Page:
When social networking and collaboration tools and media first emerged as a cultural phenomenon, many companies had a predictable reaction: ignore a new form of communication that, at first glance, could not be influenced, much less controlled.
However, as social media channels have matured, the most progressive brand stewards recognized that embracing social networks and collaboration tools can enhance customers’ relationships with a brand, and be an invaluable resource for serving those customers better.
Social media’s role in the knowledge economy is evolving rapidly, both within and external to an organization. Let's look at the best practices that can help companies to embrace social media, harvest knowledge from the conversations in their user communities, and apply that knowledge to deliver better customer service:
1. Recognize and reward contributions from the user community.
2. Promote community conversations into knowledge assets.
3. Integrate discussion forums into a seamless support experience.
4. Allow customers to self-direct how they participate in the community.
5. Moderate by exception.
Best Practice 1: Recognize and reward contributions from the user community.
When customers engage with the discussion forums on your support portal, they join a community, just like any other social network. Online communities thrive on recognition and reward. With discussion forums, recognition takes on added importance because the contributions from the community have potential to add value well beyond the forums themselves. Finding high-value contributors, recognizing their efforts and encouraging continued participation is essential to leveraging user-generated content for customer service.
Recognizing individuals’ contributions to the forums often identifies the relevant information critical to resolving customer issues. Participation in these community conversations often exposes developing trends and needs that feed into product and service enhancements.
The challenge, of course, is volume. Many discussion threads will yield few insights that can be repurposed.
The answer lies in reputation models and ratings systems that allow community participants, including company moderators, to rate or otherwise identify high-value content and translate those ratings into a points program that build a reputation for each contributor. As points accrue and reputation grows, "experts" are recognized and granted additional functionality on the forums. Over time, valued contributors are promoted to higher status levels.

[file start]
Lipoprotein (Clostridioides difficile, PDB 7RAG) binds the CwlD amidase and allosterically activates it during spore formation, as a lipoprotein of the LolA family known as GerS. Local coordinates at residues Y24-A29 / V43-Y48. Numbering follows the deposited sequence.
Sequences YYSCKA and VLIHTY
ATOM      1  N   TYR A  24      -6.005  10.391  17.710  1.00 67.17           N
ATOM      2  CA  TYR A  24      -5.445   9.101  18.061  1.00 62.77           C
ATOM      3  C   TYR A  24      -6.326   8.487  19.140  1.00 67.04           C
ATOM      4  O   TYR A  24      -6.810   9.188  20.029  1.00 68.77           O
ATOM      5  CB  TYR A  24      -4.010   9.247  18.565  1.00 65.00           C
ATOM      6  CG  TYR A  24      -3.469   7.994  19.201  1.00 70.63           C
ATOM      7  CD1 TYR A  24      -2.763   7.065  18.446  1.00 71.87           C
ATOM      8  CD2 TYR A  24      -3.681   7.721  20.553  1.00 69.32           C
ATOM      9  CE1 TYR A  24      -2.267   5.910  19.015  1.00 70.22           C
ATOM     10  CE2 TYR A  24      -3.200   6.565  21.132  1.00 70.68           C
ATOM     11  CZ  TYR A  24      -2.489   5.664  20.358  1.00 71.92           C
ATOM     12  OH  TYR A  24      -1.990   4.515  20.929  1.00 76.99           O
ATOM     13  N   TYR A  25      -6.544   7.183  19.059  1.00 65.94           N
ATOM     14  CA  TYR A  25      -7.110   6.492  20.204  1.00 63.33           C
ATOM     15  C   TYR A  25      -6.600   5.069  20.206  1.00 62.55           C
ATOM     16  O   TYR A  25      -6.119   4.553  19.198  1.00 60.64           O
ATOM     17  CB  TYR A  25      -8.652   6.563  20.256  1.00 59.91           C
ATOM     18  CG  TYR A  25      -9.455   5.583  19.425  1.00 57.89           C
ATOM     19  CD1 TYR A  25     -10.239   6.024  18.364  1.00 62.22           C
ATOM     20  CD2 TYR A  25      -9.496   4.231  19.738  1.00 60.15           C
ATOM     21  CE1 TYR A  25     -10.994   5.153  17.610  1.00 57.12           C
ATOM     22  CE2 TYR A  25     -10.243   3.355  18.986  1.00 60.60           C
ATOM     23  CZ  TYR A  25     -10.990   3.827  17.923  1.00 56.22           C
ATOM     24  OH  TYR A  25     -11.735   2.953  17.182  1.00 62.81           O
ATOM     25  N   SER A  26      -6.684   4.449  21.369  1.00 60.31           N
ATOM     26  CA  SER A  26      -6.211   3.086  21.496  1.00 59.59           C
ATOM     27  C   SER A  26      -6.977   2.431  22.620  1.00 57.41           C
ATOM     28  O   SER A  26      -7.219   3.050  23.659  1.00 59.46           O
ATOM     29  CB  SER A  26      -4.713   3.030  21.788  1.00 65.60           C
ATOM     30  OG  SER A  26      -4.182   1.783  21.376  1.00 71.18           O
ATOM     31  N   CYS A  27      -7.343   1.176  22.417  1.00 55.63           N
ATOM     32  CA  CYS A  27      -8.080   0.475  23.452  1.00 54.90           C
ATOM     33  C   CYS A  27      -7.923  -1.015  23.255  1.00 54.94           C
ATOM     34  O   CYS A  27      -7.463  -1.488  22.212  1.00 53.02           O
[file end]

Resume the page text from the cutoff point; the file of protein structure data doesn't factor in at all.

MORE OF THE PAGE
You can complement recognition with tangible reward programs to further convey status and deepen the customer’s brand experience.
Best Practice #2: Promote community conversations into knowledge assets.
Reputation models can serve another function. As participants build reputation, you may grant them the right to recommend solutions from forum threads, in essence extending the reach of the company moderators, and permitting the most valued community participants to help determine which content can be harvested into more structured knowledgebase content.
This content can then be exposed to the company’s call center agents and published on the company’s support websites. The "expert"-recommended solution would trigger a workflow to ensure the appropriate parties validate the solution information and rework it into the appropriate formats. It is not uncommon for companies to then withhold broader publication to the Web until the new knowledge content has achieved a reuse count in the call center or high access count in the forums.
Community conversations are not always external-facing. Many companies use discussion forums and other collaboration tools within the enterprise to foster communication and knowledge sharing across groups that might otherwise be disconnected.